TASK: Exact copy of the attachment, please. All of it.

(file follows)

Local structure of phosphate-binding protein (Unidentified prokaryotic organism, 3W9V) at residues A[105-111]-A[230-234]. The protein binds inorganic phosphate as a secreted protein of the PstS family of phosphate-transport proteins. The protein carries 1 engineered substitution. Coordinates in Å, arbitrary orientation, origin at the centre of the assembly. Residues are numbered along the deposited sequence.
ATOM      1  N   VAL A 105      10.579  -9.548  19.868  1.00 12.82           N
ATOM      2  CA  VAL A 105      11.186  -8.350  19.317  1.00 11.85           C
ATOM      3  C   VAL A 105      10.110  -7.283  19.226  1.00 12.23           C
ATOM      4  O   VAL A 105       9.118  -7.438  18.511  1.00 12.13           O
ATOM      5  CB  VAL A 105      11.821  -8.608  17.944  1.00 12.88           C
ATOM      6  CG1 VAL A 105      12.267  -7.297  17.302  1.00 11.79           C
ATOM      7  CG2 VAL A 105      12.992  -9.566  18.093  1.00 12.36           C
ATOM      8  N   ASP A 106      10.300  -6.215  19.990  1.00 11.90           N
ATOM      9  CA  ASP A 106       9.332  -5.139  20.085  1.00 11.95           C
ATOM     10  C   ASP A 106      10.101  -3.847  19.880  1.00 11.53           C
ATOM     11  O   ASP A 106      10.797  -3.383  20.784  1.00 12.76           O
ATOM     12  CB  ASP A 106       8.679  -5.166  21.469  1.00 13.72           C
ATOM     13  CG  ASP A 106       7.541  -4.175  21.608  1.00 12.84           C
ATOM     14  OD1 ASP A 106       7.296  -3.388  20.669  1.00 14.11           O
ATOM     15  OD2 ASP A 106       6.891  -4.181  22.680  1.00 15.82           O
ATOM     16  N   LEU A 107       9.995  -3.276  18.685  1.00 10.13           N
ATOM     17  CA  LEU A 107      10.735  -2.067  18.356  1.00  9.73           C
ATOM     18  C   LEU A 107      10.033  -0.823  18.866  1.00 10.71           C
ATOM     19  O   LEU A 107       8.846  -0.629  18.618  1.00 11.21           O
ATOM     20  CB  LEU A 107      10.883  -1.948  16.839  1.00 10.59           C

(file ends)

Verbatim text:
Local structure of phosphate-binding protein (Unidentified prokaryotic organism, 3W9V) at residues A[105-111]-A[230-234]. The protein binds inorganic phosphate as a secreted protein of the PstS family of phosphate-transport proteins. The protein carries 1 engineered substitution. Coordinates in Å, arbitrary orientation, origin at the centre of the assembly. Residues are numbered along the deposited sequence.
ATOM      1  N   VAL A 105      10.579  -9.548  19.868  1.00 12.82           N
ATOM      2  CA  VAL A 105      11.186  -8.350  19.317  1.00 11.85           C
ATOM      3  C   VAL A 105      10.110  -7.283  19.226  1.00 12.23           C
ATOM      4  O   VAL A 105       9.118  -7.438  18.511  1.00 12.13           O
ATOM      5  CB  VAL A 105      11.821  -8.608  17.944  1.00 12.88           C
ATOM      6  CG1 VAL A 105      12.267  -7.297  17.302  1.00 11.79           C
ATOM      7  CG2 VAL A 105      12.992  -9.566  18.093  1.00 12.36           C
ATOM      8  N   ASP A 106      10.300  -6.215  19.990  1.00 11.90           N
ATOM      9  CA  ASP A 106       9.332  -5.139  20.085  1.00 11.95           C
ATOM     10  C   ASP A 106      10.101  -3.847  19.880  1.00 11.53           C
ATOM     11  O   ASP A 106      10.797  -3.383  20.784  1.00 12.76           O
ATOM     12  CB  ASP A 106       8.679  -5.166  21.469  1.00 13.72           C
ATOM     13  CG  ASP A 106       7.541  -4.175  21.608  1.00 12.84           C
ATOM     14  OD1 ASP A 106       7.296  -3.388  20.669  1.00 14.11           O
ATOM     15  OD2 ASP A 106       6.891  -4.181  22.680  1.00 15.82           O
ATOM     16  N   LEU A 107       9.995  -3.276  18.685  1.00 10.13           N
ATOM     17  CA  LEU A 107      10.735  -2.067  18.356  1.00  9.73           C
ATOM     18  C   LEU A 107      10.033  -0.823  18.866  1.00 10.71           C
ATOM     19  O   LEU A 107       8.846  -0.629  18.618  1.00 11.21           O
ATOM     20  CB  LEU A 107      10.883  -1.948  16.839  1.00 10.59           C